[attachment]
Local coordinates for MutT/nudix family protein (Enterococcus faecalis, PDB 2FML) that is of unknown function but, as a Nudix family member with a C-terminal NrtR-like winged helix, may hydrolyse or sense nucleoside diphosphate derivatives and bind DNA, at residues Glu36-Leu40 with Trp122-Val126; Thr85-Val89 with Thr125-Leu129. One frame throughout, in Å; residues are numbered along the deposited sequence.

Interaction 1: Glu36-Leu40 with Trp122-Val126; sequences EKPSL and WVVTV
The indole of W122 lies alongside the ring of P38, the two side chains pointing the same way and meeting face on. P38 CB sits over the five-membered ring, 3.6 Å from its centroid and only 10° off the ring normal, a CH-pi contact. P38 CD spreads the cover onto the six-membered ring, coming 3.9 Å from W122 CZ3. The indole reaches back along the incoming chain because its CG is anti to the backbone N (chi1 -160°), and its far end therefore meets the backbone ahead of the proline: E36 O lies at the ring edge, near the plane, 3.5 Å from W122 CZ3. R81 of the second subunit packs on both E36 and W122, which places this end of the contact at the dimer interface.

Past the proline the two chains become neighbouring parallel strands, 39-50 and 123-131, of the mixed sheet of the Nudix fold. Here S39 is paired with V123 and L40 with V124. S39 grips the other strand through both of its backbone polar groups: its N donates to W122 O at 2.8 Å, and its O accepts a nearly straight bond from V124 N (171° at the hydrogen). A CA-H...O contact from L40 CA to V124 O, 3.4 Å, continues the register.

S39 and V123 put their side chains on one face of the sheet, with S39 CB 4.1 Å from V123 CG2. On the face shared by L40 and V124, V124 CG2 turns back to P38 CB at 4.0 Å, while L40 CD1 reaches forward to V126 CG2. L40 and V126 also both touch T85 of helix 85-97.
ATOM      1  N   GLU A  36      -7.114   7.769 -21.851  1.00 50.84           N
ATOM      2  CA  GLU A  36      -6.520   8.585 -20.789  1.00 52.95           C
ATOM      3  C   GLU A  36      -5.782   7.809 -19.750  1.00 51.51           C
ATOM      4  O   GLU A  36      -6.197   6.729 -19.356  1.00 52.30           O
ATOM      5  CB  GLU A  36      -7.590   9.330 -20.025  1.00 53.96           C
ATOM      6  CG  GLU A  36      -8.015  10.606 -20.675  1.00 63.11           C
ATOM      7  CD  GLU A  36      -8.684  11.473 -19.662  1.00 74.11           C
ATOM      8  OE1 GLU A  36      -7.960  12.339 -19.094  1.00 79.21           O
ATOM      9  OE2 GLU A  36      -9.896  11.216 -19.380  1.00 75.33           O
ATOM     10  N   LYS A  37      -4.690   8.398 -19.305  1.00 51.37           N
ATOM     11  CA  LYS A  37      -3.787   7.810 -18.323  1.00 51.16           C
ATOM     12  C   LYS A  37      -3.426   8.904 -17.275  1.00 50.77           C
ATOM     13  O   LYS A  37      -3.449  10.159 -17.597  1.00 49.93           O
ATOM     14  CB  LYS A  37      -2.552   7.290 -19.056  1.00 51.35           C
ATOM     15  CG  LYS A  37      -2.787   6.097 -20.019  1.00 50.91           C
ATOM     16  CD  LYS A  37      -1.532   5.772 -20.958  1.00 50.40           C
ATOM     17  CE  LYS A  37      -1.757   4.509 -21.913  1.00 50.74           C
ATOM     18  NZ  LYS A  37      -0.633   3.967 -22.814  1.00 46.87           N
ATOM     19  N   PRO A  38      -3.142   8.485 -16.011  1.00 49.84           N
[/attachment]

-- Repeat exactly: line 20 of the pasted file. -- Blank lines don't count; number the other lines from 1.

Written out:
ATOM     15  CG  LYS A  37      -2.787   6.097 -20.019  1.00 50.91           C